And I am not saying I only believe in big portions over amazing taste. I love the lunch at Jean-Georges in NYC, and sure, it is $30 for lunch but it is completely amazing and memorable. You only need tiny bites of fois gras on brioche with sour cherry preserves because you will remember that bite for a very, very long time. If your food is legitimately outstanding, that makes it all worth it. But fancy bar snacks, with a lot of the emphasis based on presentation and unexpected styling (why is the Bahn-mi deconstructed?), just doesn't seem like my favorite thing.
You never know how much to order. We went to a similar place, Quinn's, in Seattle a couple years ago, and our approach with 4 people was to just keep ordering things until we felt full. This sort of hurt my impression of the CCG, because it immediately made me feel like we could be in a place in Portland or Seattle without it actually tasting as good. If your model is "a stylish, unusual bite of that, stylish, unusual bite of that" it better be really, really good.
That all being said, I had a Delirium Tremens which I hadn't had in years and it was great. Everyone had some great beers, including a Brown's oatmeal stout for our out of town friend. Here was the food breakdown:
- Fried brussel sprouts- very, very good. They had a light and flaky texture and everyone loved them.
- Duck gravy poutine - the gravy was very flavorful and the fries held up their crunchiness. The cheesecurd was good too. I read someone else who said it wasn't cheesecurd, but ours was, so maybe they are working things out.
- I had the fish tacos. I know another reviewer liked them, but I actually found them bland (which is hard to do with something that contains avocado and something fried). I don't know, I put some hot sauce on them, but something was really missing - maybe add some lime, a smoky flavor, habeneros, vinegar - something. Could have done without.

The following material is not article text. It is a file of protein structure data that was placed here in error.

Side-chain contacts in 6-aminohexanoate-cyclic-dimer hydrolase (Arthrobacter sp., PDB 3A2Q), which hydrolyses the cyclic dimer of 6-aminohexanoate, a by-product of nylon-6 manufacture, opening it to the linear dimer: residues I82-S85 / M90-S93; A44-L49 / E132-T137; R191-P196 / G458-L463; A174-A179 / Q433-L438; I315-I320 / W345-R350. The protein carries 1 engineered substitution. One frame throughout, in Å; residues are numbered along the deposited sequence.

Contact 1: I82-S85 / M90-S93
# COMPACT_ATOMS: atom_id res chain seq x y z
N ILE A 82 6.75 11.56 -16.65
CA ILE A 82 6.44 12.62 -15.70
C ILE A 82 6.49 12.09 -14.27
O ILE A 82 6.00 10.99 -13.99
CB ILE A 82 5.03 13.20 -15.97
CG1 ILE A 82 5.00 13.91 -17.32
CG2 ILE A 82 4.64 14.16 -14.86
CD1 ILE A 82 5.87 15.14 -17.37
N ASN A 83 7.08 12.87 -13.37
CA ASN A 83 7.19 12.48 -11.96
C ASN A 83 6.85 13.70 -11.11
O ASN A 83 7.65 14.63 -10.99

- Our friend had the boudin blanc which was fabulous.
- My husband had the short ribs and thought they were fine, but overpriced for only a couple of bites.
- Our friend had Bahn-mi. She seemed to like it ok, but was expecting a sandwich.
- Two of us had butterscotch eclairs - fabulous. Reminded me of Sander's cream puffs in MI where I grew up, they were that good.
- Two of us had this parfait thing with black forest and liquid cheesecake. Those were good, but something about "liquid cheesecake" annoyed me a little bit. Just like the Bahn-mi not being a sandwich for no reason. Like my little sister who once wanted to make a "reverse root beer float" with vanilla seltzer and ice cream made with root beer extract. Sure maybe that is fine, but why? I feel this might all play into a larger conversation about liking foods because they have some stronghold in your memory. This is a topic for a separate post, but at Thanksgiving we had a long conversation about how food you are nostalgic for is not always food you actually still want to eat. And I wondered if that was why I wasn't that wild about this place - like it is a collection of things that wouldn't mean anything to most people. But then after this conversation at Thanksgiving, I thought, no - it is more like that pretension without being really outstanding feels slightly irritating.